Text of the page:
Whenever you tell a non-triathlete about the Ironman distances, you typically get the wide-eyes (or a jaw drop) when it comes the mileage of the Ironman run portion. Or "You are CRAZY!!!"
As I handed off my bike to a volunteer, immediately after the dismount line, I noticed that there weren't a lot of bikes in the transition area. Not knowing my time on the bike (I didn't check it) or the time of the day, I knew that there were a handful of girls ahead of me from the bike portion. I really conserved my energy during the last 2 hours of the bike so that I could put my run-training to the test and run like I have trained myself to run.
I have been craving a long, hard run for a few years now and as I was running to the T2 gear bag room, I felt amazingly good and ready to run.
The volunteers called out my number as I ran into the gear bag room but the volunteer had trouble finding my bag. That's ok, I knew exactly where it was cause I could see my bright yellow and silver ribbons on the bag straps. I thanked the volunteers as I exited the room. I ran to the female changing room and was greeted by not one, but TWO volunteers. I felt special!
One volunteer asked if she could dump out my bag and I say yes. The other volunteer asked if I wanted water and I had to think hard about it because I needed to pee SOOOO bad. I said yes to the water as I took off my cycling shorts and put on my Louis Garneau compression running shorts (I have not worn regular running shorts in over 9 months and I think the compression has really helped my running form, as well as keeping my muscles healthy while running).
I removed all of the nutrition from my back pockets so that I could see what I needed from my run transition bag (which had the exact same nutrition that I used on the bike - hammer pills, loose gels and a gel flask). I grabbed two coin purses, one for aminos and one for anti fatigue caps and grabbed a full 5ounce flask of Hammer vanilla gel. I put on my garmin watch but completely forget to turn on the satellite while I was running. That's ok, I am not one to look at splits during an IM. Some how, it all seems to work itself out at the end of the day.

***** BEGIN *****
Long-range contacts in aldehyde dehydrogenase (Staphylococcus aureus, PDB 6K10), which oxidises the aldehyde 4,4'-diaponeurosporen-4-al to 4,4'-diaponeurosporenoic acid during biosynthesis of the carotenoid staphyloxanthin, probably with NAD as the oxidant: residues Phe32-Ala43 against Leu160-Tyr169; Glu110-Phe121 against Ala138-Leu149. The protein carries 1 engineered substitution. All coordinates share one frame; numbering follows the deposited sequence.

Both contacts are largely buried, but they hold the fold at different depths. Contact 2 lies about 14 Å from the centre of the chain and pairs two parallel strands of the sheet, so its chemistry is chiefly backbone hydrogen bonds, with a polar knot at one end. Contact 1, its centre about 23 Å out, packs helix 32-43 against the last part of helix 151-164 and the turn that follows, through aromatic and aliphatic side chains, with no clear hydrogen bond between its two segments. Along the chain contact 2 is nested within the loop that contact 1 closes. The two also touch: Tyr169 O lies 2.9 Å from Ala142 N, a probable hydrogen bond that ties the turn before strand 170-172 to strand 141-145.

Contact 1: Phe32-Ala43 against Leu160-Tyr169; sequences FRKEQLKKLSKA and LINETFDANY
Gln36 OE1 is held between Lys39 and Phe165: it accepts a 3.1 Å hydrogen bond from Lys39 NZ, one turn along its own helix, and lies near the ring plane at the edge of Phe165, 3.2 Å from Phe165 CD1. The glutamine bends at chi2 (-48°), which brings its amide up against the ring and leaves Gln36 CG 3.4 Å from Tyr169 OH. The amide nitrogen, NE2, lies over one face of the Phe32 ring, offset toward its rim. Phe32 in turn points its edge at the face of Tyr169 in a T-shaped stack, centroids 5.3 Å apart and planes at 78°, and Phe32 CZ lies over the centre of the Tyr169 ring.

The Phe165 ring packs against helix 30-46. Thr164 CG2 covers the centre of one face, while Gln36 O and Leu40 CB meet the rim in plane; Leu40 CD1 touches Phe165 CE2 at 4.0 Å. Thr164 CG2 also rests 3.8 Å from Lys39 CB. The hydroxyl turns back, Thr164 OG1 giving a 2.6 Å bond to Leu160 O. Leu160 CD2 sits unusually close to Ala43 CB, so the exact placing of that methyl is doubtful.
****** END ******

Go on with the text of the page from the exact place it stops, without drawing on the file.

The volunteer asked if I wanted my knee strap thingy (I wore it at IMKY) and I told her "nope, I'm feeling great!". I guess that strap is security for me but I was positive that I wasn't injured and I was ready to run!
I put on my compression socks as well as my shoes. I didn't need my other race belt w/ number because I wore the same belt as I did on the bike. However, I always put another race belt (they give you two numbers with your name on it for an IM) w/ the number in my Bike to Run bag in the case of loosing my belt or number on the bike.
This was my first time running in compression socks during a race and I had only tried out my compression socks while running, on the weekend before the race. I figured the socks could only help me, and not hurt me, and I can honestly say that compression works wonders for the body.
I grabbed my visor and skipped the sunscreen station. I sipped out my water and asked the first volunteer "where's the bathroom". A guy pointed me to the port-o-potty and I must have peed for a good minute. I couldn't stop! I think I had to pee during the middle of the swim! Finally I was finished using the restroom and with my visor on my head, I headed out to the run.
I saw Karel as soon as I excited transition and he told me that there were two girls, less than 2 minutes ahead of me. I guess I was feeling really good because I passed those girls, as well as a handful of guys.
Somehow, I kept passing people. I wasn't sure of my pace but my legs were feeling good and was excited to see Madison.
Around mile 1 my mouth was super dry and I was really really hot. I started to feel a bonking feeling but knowing that my nutrition was spot-on for the bike, I had a feeling I was just getting hot.
I grabbed a water at the first aid station (mile 1ish) and instantly felt better.
Playing it smart, I took a swish of my gel flask every mile. I didn't have a goal of "calories" per hour but rather, "energy per hour". Because it was feeling hot out, I didn't want to grab a sport drink until I really felt like I needed it. I wanted to keep myself cool and quench my thirst but I didn't want to overhydrate with sport drinks or water. I decided to do a sip of gel and cup of water for the first 3 miles and I was feeling really good. My goal was to take 1 amino and 1 anti fatigue every 30 minutes but it turned out to be 1 amino at each 30 min mark and then 1 antifatigue at the hour mark.